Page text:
Hydro mum on details of agreement with city on possible use of Site C reservoir

BC Hydro is not commenting on the tentative deal reportedly struck with the City of Fort St. John to use a future Site C reservoir as a new water supply source.

When contacted about the story, which surfaced at City Hall Tuesday afternoon, Hydro spokesman Dave Conway would only say details of the agreement are confidential.

“If it’s a specific detail related to our agreement with the city, the one that we have an agreement in principle on, we’re no releasing details, because we’re working on a signed legal agreement,” Conway said.

“Until we have a signed legal agreement, any details about an agreement with the City of fort St. John are confidential by mutual agreement.”

The city and Hydro have been negotiating for years on an agreement that would help offset the impacts construction of the dam would have on the city, from an influx of workers, traffic, and other strains on city services.

City keeping possible use of a reservoir in its ‘back pocket’

At Tuesday’s council meeting Fort St. John City Manager Dianne Hunter said using a possible Site C reservoir as a new water source for the city is just one of many options its exploring.

“The arrangement with Hydro was always to have that in our back pocket,” Hunter said.

“Whether or not we ever utilize it, and whether it’s a good alternative for the city remains to be seen. But, we have certainly ensured that we have the opportunity to explore that option if we need it down the road.”

Hunter said securing an adequate new source of water is going to be a major consideration for the city moving forward as industrial development continues to drive its growth.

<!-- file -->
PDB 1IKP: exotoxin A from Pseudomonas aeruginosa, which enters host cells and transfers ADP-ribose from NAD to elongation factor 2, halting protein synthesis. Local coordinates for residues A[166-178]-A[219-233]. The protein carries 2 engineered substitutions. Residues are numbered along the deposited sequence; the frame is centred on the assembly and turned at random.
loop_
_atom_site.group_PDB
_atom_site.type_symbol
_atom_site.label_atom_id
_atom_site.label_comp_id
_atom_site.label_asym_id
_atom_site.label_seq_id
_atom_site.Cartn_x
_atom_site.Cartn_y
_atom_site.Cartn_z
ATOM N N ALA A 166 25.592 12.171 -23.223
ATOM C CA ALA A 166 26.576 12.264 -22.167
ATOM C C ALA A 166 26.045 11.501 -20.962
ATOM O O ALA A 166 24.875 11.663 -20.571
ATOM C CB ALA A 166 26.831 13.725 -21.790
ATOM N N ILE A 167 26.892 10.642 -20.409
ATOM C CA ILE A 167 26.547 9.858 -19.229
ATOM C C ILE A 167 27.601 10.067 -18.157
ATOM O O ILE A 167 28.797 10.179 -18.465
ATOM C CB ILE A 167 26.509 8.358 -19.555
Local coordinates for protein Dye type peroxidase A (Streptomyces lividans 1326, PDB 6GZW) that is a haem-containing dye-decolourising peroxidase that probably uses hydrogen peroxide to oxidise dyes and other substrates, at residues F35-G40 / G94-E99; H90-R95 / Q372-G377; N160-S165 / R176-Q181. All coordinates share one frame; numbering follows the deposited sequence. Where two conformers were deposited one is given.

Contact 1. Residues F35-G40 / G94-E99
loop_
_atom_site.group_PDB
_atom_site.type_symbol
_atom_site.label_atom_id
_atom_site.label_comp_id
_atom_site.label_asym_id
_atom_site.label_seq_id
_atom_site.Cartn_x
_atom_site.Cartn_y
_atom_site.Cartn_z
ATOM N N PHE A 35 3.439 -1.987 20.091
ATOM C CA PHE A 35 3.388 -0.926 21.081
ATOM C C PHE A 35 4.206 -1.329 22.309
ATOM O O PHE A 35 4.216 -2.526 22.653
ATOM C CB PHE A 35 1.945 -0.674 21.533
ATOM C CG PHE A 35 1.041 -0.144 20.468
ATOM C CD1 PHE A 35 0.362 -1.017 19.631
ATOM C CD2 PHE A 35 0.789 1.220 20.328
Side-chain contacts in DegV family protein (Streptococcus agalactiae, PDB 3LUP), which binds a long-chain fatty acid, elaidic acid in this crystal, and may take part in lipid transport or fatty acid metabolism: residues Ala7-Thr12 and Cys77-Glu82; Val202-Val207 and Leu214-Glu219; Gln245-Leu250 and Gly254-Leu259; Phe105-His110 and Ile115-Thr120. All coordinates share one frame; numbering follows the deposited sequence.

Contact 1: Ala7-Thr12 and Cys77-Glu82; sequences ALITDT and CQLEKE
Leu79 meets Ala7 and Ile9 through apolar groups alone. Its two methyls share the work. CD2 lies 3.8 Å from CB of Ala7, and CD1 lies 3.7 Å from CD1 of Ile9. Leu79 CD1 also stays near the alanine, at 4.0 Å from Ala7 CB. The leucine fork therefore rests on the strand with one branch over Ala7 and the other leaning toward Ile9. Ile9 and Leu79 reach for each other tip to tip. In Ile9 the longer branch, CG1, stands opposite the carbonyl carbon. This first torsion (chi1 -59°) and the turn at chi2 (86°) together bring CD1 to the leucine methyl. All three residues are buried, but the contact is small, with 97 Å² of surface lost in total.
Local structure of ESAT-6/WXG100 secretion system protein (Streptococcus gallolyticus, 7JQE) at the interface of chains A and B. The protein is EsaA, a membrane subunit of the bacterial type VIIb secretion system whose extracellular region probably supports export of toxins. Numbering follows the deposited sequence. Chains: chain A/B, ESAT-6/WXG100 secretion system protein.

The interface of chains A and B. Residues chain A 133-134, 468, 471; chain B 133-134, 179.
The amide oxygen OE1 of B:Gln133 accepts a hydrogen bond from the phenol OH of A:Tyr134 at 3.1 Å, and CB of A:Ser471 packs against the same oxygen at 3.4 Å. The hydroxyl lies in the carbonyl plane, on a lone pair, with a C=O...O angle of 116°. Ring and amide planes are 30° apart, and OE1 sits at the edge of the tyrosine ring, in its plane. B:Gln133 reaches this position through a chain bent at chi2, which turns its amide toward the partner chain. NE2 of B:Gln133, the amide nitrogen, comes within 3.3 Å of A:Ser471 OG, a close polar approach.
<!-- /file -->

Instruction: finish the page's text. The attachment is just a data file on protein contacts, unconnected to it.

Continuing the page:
The city, which grew 4.7 per cent in 2014, already draws its water from the Peace River through a series of groundwater wells, but a recent 50 year growth report warns the city will experience a severe shortfall without upgrades or a new water source in place by 2018.

Hunter confirmed the city may once again draw on water from Charlie Lake, however, the city’s preferred choice remains using subsurface water, as the city’s current water treatment plant is not built to process surface water from lakes or rivers.

“If we moved to surface water such as Charlie Lake or a reservoir, then we’re in a whole other treatment facility situation,” she said.

“We’re going to look long and hard at aquifers and wells before we go to surface water. We would also look at expanding our pumping capacity and the capacity of our pipes up to the treatment facility before we went to another source of water as well.”

The city has applied for a $105,000 grant from the federal gas tax grant program to fund the development of a water supply master plan, which would key in on demand management opportunities along with supply source needs.

“That plan will inform us of strategies,” said Hunter.

“I suspect we’ll be looking at a whole array of options for the community.”